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    ABSTRACT: Aims/IntroductionThe inverse association between soybean intake and type 2 diabetes mellitus has been reported. We investigated the effects of soybean product intake on the incidence of type 2 diabetes mellitus considering fasting and postload hyperglycemia. Materials and Methods The present 4-year, cohort study included 1,738 men and 1,301 women, aged 30–69 years, without diabetes mellitus at baseline who underwent comprehensive medical check-ups between April 2006 and March 2007 at Saku Central Hospital. Participants were stratified by sex and body mass index (BMI), and further classified into three groups based on soybean product intake: group 1 (0–1 time/week), group 2 (2–3 times/week) and group 3 (four or more times per week). Participants underwent annual standard 75-g oral glucose tolerance testing during follow-up periods until March 2011. Main outcomes were incidence of fasting hyperglycemia, postload hyperglycemia and type 2 diabetes mellitus. ResultsDuring 10,503 person-years of follow up, 204 participants developed type 2 diabetes mellitus, including 61 who developed fasting hyperglycemia and 147 who developed postload hyperglycemia. Among men with a high BMI, group 3 had significantly lower risk for the incidence of type 2 diabetes mellitus, fasting hyperglycemia and postload hyperglycemia than group 1, and multivariable-adjusted hazard ratios and 95% confidence intervals were 0.44 (0.22–0.89), 0.36 (0.15–0.96) and 0.40 (0.18–0.92), respectively. Similar results were not observed among men with low BMI or women. Conclusions Soybean product intake prevented fasting and postload hyperglycemia and type 2 diabetes mellitus in men with a high BMI. Further long-term observation is necessary.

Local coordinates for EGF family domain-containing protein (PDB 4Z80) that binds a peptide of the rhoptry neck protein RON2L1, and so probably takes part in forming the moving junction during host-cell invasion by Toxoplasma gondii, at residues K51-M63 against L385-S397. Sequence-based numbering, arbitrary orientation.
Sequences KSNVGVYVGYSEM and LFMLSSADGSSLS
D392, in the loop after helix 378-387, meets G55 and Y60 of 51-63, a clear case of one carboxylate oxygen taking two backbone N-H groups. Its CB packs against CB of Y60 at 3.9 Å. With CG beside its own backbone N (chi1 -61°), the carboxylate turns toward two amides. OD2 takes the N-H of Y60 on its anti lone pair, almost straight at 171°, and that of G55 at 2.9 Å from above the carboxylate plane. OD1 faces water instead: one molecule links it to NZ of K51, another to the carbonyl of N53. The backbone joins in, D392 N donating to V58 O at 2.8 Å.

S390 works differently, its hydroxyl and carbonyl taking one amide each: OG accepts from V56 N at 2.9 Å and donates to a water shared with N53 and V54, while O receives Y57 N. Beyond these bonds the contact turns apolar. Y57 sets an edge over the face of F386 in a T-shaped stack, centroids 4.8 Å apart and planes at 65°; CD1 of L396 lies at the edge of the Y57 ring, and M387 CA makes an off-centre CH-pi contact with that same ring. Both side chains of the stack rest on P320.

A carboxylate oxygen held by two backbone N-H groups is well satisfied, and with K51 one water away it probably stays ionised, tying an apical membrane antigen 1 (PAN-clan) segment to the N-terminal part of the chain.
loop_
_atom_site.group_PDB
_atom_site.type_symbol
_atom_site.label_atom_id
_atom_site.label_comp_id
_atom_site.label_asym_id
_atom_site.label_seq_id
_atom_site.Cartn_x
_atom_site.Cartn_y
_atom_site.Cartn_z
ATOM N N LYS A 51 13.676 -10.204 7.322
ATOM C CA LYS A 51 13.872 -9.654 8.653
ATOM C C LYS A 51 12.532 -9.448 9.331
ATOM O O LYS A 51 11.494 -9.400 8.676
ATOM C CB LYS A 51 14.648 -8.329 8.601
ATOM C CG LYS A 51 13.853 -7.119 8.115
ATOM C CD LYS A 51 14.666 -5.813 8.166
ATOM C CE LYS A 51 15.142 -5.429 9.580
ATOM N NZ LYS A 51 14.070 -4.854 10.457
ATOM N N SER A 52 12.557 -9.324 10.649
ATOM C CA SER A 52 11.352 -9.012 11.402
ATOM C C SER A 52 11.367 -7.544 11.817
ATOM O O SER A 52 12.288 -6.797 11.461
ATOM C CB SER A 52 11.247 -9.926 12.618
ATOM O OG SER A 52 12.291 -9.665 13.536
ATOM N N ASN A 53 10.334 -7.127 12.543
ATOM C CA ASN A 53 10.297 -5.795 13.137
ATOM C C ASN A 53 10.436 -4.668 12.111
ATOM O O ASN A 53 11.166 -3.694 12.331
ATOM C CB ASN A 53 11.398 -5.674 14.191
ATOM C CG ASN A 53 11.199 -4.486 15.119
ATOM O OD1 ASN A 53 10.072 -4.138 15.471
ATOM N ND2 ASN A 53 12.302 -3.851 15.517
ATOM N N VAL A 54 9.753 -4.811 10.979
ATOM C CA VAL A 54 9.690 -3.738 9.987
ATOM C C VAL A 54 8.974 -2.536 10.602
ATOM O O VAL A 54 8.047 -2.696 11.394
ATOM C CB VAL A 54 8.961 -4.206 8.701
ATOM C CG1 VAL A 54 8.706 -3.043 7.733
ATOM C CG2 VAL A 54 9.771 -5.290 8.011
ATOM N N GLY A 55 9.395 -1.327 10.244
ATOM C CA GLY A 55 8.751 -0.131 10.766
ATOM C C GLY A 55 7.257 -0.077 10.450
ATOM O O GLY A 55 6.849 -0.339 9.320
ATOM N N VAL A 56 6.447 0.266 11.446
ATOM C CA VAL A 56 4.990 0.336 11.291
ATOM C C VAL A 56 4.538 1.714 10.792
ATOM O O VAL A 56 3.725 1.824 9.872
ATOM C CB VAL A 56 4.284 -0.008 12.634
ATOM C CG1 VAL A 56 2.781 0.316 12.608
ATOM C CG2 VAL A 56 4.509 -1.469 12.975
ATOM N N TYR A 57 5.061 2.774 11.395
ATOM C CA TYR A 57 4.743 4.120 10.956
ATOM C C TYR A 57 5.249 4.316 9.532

Full-text · Article · Nov 2013